Peace and Parenting
Making peace with our past can be a slippery slope. You may have regret, sorrow, guilt, or shame that you are still trying to overcome. Those things do not define you nor are they your future.
Having sorrow means that you know how to love. At some point in time we will all experience a love that changes and that’s okay. Do not feel surprised by sorrow, then. The anecdote for sorrow is to live more fully today. I understand, easier said than done, right? However, small steps are still progress. It’s about progress. Not perfection.
Do you feel guilty about something? I’m sure we all have at least one thing. If you’ve wronged someone, make amends. Or at least try. You’ll thank yourself for it later on. Confronting those fears can help you to be a more effective parent. You will have experience to share with your children when they need advice about the same things. Wish you could go back and change something? Me too. But…if your response was different then you would be a different person now. Embrace who you are now. You’ve come a long way!
Do you have shame? The best way to overcome shame is to bring it to the light! Shame likes to creep around the dark hidden places in our heart. Bringing it to light and calling it for what it is, is healthy. Find a trusted pal and open up to them about what you’re ashamed of. Saying it out loud makes it real and gives you the ability to deal with it.
Do you have regret? What we all learn from regret is to be a better risk taker. Think about your present situation. Pick one thing that you want to try but fear just a little bit and GO DO THAT! Regret is literally a waste of time. The exact extent of time that you give to those regretful memories, you are squandering your precious present.
When I was fifteen weeks pregnant my husband went into the hospital with swine flu. He was immediately intubated and was out for a month. Over the course of the seven months that he was hospitalized, he was moved to eight different facilities. During that time, he had a heart attack, a stroke, started dialysis, lost control of his muscles and ability to walk, had to have a trach, and learned how to talk all over again. He never was able to walk again. A man of fairly good health and only 30 years of age lost his life.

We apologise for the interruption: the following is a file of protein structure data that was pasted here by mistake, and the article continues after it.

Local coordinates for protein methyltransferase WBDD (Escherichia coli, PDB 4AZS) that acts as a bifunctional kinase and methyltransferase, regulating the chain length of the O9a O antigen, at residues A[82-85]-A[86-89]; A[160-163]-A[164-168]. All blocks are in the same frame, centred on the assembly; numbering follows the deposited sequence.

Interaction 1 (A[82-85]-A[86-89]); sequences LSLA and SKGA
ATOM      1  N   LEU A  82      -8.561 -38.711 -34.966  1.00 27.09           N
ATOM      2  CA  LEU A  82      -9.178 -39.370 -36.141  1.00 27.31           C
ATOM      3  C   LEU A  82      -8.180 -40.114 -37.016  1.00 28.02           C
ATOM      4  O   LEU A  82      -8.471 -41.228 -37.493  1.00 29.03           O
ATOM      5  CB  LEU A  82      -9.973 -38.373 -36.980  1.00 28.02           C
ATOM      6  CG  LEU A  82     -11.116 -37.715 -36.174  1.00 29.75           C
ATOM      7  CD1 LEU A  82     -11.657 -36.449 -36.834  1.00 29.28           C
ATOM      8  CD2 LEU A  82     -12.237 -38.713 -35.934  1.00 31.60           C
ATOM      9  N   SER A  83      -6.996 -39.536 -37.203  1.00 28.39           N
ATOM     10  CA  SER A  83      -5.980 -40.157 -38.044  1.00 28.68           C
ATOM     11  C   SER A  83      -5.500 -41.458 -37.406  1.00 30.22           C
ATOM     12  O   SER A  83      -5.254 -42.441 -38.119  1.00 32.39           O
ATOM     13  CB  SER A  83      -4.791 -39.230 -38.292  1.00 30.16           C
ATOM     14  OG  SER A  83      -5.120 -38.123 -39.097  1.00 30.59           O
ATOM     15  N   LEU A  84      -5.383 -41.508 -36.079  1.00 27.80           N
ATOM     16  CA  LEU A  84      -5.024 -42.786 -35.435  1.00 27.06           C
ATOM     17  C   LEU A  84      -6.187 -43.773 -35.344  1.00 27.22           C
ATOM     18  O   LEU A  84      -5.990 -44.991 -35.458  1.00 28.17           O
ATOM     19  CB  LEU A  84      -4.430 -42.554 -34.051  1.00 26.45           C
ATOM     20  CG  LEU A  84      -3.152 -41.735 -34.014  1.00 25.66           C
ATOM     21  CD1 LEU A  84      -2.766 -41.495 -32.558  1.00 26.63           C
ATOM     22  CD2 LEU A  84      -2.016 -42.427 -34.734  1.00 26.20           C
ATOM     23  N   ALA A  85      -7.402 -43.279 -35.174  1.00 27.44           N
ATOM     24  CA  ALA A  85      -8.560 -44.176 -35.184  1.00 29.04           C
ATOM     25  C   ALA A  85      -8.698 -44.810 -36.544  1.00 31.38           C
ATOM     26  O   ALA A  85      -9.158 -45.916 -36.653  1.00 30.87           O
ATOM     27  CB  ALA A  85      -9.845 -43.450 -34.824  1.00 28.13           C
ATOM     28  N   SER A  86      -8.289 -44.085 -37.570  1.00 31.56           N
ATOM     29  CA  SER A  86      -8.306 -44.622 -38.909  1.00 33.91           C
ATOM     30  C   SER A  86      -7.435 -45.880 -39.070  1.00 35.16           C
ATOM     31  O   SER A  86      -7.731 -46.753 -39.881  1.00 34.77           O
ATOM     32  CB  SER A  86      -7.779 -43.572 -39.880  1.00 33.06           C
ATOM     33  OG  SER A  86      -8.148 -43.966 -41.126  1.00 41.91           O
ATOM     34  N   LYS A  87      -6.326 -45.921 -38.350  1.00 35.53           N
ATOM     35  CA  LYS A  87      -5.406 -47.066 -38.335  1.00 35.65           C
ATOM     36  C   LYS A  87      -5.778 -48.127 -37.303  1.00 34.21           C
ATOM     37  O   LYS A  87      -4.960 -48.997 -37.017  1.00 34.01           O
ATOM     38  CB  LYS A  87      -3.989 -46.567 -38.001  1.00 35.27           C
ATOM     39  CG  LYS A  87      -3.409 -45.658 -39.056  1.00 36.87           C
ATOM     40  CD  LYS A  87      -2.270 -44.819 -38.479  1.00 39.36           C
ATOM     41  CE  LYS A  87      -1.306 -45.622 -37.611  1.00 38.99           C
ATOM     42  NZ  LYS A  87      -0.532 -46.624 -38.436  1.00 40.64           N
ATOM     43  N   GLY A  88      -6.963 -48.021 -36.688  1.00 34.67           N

I experienced sorrow, regret, shame, and guilt after he passed away. Here I was with a baby who would never get to meet her father and dealing with outside pressures to be a good mama. During the time that he was hospitalized and for the many months after, his family and I did not get along. We argued, they stalked me, they trashed me around our little home town, all because I was trying to do what I felt was best for my little family. They didn’t care about the health of my unborn child and for that I was angry. Extremely angry.
Five months after his passing his mother took me to court for grandparent visitation. She was granted visitation and thus began a journey that I didn’t see coming. Our schedule is still in place and six years later, we are in a better place ourselves. His mother and I have come to terms with the fact that we don’t have to agree with each other on everything but we must communicate in a healthy and respectable manner for my daughter’s sake. Making peace with the past for me has helped me to be a better mama. If I still held onto those feelings that I once had I would be bitter and not enjoy those precious moments with my kids.
Your children are only little once. Don’t let your past hinder you from enjoying the present. Your children are your future. Your past is the past. Keep your head up mama, we all struggle but you can achieve peace and enjoy the present with your babies!
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